What the Degree Awarding Gap (also known as the Attainment Gap) is and what Goldsmiths is doing to address it.
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The degree awarding gap (also known as the attainment gap) is the difference between white students and Black and minority ethnic (BME) students being awarded a 1st or 2.1-degree classification.
2017-18 data for the sector as a whole shows that 80.9% of white students undertaking a first degree at a UK higher education institution received a “good honours” of a 2.1 or above – compared to 67.7% of Black and minority ethnic students.
The Degree Awarding Gap at Goldsmiths
Reflective of the broader sector, Goldsmiths is no exception to the degree awarding gaps by ethnicity. Typically, as seen above, the data is amalgamated into one ‘BME’ category, however this can be very misleading, as it incorrectly implies racial homogeneity between racially minoritised groups of different backgrounds – making up almost 50% of our student body. For us to close the awarding gap, we must disaggregate this data and examine the disparities by ethnic group.
The breakdown of the degree awarding gap by ethnicity 2017/18:
90% of white student at Goldsmiths College obtain a 1st or 2.1 degree classification, by contrast a negative degree awarding gap exists for all other ethnicities:
- Black Students: 25% gap
- Asian Students: 22% gap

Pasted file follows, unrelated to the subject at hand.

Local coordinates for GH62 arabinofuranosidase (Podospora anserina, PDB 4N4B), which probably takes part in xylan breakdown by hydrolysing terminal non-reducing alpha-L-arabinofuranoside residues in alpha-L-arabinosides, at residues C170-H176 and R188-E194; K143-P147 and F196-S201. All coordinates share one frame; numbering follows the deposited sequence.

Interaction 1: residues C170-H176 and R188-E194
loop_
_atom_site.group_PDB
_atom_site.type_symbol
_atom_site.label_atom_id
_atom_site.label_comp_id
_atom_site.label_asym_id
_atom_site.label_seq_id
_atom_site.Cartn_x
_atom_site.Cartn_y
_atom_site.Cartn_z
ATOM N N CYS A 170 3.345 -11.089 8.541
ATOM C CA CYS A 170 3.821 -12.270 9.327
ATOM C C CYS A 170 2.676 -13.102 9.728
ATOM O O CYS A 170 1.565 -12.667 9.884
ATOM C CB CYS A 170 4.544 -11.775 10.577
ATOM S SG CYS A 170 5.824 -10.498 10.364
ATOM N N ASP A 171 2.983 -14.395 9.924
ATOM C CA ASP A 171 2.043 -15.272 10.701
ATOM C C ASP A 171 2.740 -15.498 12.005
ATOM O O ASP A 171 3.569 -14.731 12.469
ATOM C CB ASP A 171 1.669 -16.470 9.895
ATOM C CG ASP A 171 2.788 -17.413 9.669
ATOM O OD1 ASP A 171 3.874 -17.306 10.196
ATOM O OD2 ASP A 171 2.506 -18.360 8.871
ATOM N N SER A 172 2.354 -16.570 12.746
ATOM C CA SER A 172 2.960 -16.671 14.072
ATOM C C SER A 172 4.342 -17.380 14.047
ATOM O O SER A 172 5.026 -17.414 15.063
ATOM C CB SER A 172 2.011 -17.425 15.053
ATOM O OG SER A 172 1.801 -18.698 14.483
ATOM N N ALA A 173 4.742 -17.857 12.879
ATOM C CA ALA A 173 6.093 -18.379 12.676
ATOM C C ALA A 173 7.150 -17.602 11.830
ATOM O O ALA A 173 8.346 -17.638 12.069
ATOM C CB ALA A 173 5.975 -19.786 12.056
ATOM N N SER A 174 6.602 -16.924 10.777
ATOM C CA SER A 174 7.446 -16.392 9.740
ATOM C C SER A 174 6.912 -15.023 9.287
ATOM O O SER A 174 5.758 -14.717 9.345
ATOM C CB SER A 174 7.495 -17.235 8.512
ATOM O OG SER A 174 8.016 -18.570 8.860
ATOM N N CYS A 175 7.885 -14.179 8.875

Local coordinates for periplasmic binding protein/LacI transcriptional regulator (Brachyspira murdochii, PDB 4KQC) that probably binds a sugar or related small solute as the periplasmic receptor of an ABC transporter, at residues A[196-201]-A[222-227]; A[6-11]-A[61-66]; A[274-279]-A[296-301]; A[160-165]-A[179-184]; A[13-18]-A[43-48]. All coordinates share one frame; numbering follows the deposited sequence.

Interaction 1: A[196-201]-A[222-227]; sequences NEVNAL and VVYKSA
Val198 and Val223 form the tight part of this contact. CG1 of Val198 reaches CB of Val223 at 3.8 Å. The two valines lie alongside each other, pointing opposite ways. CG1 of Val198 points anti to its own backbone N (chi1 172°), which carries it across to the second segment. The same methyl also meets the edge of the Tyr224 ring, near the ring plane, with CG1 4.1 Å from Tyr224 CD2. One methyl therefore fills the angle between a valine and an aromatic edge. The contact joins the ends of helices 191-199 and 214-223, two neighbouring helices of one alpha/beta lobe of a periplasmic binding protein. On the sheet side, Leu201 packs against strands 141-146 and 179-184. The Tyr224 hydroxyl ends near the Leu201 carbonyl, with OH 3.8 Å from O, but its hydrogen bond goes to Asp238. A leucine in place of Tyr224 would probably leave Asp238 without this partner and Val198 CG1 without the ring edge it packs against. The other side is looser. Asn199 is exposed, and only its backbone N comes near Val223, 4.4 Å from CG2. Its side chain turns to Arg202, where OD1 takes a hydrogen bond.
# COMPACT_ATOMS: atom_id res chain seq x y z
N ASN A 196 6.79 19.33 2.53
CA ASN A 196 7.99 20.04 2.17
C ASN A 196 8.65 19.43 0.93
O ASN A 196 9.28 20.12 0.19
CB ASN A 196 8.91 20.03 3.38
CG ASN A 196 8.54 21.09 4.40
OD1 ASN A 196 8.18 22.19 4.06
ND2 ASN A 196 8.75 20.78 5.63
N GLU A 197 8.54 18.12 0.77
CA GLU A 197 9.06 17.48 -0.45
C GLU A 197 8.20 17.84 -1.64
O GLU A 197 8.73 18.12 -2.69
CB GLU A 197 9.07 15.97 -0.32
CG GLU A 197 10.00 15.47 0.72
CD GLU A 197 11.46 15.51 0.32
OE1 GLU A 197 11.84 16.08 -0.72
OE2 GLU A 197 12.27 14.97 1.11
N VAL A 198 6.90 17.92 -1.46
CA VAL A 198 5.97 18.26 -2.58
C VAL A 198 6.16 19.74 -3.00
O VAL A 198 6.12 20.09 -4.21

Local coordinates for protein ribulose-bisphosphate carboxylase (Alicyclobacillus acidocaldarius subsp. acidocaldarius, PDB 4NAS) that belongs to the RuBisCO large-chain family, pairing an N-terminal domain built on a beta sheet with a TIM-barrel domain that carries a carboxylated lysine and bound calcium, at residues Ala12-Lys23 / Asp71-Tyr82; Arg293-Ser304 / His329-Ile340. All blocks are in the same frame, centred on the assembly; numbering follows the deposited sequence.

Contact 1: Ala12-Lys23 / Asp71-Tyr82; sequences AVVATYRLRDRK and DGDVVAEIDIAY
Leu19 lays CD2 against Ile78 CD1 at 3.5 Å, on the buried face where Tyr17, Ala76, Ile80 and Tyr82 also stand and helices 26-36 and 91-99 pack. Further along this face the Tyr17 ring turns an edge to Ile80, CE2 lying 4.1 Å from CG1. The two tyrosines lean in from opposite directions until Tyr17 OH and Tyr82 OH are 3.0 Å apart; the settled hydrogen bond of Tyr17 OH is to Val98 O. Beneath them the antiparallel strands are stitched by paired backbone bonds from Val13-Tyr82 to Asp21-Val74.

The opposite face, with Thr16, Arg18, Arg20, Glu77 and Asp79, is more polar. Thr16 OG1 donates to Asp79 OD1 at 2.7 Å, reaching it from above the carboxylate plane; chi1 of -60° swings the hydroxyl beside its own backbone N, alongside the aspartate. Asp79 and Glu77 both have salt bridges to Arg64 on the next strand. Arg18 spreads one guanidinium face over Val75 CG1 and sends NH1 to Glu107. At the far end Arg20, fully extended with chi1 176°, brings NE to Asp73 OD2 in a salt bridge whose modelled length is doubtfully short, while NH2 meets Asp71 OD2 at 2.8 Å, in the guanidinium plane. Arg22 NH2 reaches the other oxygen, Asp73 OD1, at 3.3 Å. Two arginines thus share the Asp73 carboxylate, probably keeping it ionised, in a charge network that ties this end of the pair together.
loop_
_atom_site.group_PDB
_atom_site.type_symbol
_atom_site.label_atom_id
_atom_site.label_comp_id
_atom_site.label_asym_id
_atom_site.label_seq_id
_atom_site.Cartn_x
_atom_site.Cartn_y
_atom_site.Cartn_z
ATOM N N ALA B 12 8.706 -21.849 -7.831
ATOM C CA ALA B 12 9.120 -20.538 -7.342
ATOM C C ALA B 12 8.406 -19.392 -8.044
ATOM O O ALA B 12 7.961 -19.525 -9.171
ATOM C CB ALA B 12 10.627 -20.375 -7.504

- Other (including mixed): 7% gap
Work being done to tackle this
In 2019 the Racial Justice Goldsmiths staff team was appointed, who collectively are working to advance racial justice, in their wide portfolio of work closing the degree awarding gap is a key priority.
This work will be undertaken with the support of Planning and Student Experience to establish the nature of the gap, such as:
- Where it is most and least wide
- To establish what specific plans, actions or initiatives currently exist to narrow it
- Identify ways to close it
This work follows the publication of the Insider-Outsider report, which provides a detailed insight into how institutional racism can play a role in affecting degree outcomes at Goldsmiths. Building on this, the Racial Justice Audit will look further into the causes of the attainment gap, as well as looking more holistically into the experiences of staff of colour and how this relates.
Working with sector partners
Goldsmiths was among the first signatories to #ClosingtheGap, a joint initiative between Universities UK and the National Union of Students to develop a framework for approaches to address the attainment gap. A number of Goldsmiths staff also attended a one-day conference in London in June 2019 to explore the report’s recommendations further.
Goldsmiths submitted two case studies that were included in the report: our commitment to publishing annual data on the attainment gap (outlined below) and Liberate our Library (an initiative to deliver on the Liberate our degrees commitment contained in the Learning, Teaching and Assessment Strategy).
We readily acknowledge these are only the first steps and that we have much to learn to improve our thinking and practice about race and how we might narrow and ultimately close the award gap.
Informed by data
Goldsmiths publishes annual data on the attainment gap, with this information shared both publicly and with students and staff.
The latest data: BAME statistics paper 30 April 2019 (PDF)